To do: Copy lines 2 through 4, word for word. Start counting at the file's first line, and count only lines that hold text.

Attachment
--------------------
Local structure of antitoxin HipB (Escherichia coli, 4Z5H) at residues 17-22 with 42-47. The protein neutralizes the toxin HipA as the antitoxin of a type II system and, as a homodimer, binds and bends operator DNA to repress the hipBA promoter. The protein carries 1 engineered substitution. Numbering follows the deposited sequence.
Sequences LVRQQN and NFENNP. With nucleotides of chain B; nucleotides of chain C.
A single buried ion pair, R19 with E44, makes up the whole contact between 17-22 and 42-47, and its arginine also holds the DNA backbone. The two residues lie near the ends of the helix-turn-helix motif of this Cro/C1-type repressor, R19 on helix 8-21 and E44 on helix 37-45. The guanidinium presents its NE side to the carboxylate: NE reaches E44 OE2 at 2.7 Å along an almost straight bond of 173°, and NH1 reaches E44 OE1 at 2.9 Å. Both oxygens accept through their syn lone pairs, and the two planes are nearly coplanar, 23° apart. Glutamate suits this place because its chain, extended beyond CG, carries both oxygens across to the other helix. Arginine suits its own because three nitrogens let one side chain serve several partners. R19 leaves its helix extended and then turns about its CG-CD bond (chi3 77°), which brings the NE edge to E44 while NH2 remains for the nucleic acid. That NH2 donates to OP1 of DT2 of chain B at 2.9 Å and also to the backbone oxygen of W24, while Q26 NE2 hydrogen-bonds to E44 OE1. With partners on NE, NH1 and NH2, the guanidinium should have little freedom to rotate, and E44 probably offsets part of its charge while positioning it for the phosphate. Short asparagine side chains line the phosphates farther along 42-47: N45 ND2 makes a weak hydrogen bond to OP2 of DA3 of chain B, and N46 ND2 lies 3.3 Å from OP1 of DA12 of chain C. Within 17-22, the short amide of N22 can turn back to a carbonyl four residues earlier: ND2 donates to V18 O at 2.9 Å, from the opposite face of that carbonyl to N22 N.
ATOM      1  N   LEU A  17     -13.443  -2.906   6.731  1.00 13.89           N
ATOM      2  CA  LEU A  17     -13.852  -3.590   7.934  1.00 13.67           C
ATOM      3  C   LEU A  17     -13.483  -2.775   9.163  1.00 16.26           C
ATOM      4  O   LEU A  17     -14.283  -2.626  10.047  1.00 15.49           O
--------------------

Sequences LVRQQN and NFENNP. With nucleotides of chain B; nucleotides of chain C.
A single buried ion pair, R19 with E44, makes up the whole contact between 17-22 and 42-47, and its arginine also holds the DNA backbone. The two residues lie near the ends of the helix-turn-helix motif of this Cro/C1-type repressor, R19 on helix 8-21 and E44 on helix 37-45. The guanidinium presents its NE side to the carboxylate: NE reaches E44 OE2 at 2.7 Å along an almost straight bond of 173°, and NH1 reaches E44 OE1 at 2.9 Å. Both oxygens accept through their syn lone pairs, and the two planes are nearly coplanar, 23° apart. Glutamate suits this place because its chain, extended beyond CG, carries both oxygens across to the other helix. Arginine suits its own because three nitrogens let one side chain serve several partners. R19 leaves its helix extended and then turns about its CG-CD bond (chi3 77°), which brings the NE edge to E44 while NH2 remains for the nucleic acid. That NH2 donates to OP1 of DT2 of chain B at 2.9 Å and also to the backbone oxygen of W24, while Q26 NE2 hydrogen-bonds to E44 OE1. With partners on NE, NH1 and NH2, the guanidinium should have little freedom to rotate, and E44 probably offsets part of its charge while positioning it for the phosphate. Short asparagine side chains line the phosphates farther along 42-47: N45 ND2 makes a weak hydrogen bond to OP2 of DA3 of chain B, and N46 ND2 lies 3.3 Å from OP1 of DA12 of chain C. Within 17-22, the short amide of N22 can turn back to a carbonyl four residues earlier: ND2 donates to V18 O at 2.9 Å, from the opposite face of that carbonyl to N22 N.
ATOM      1  N   LEU A  17     -13.443  -2.906   6.731  1.00 13.89           N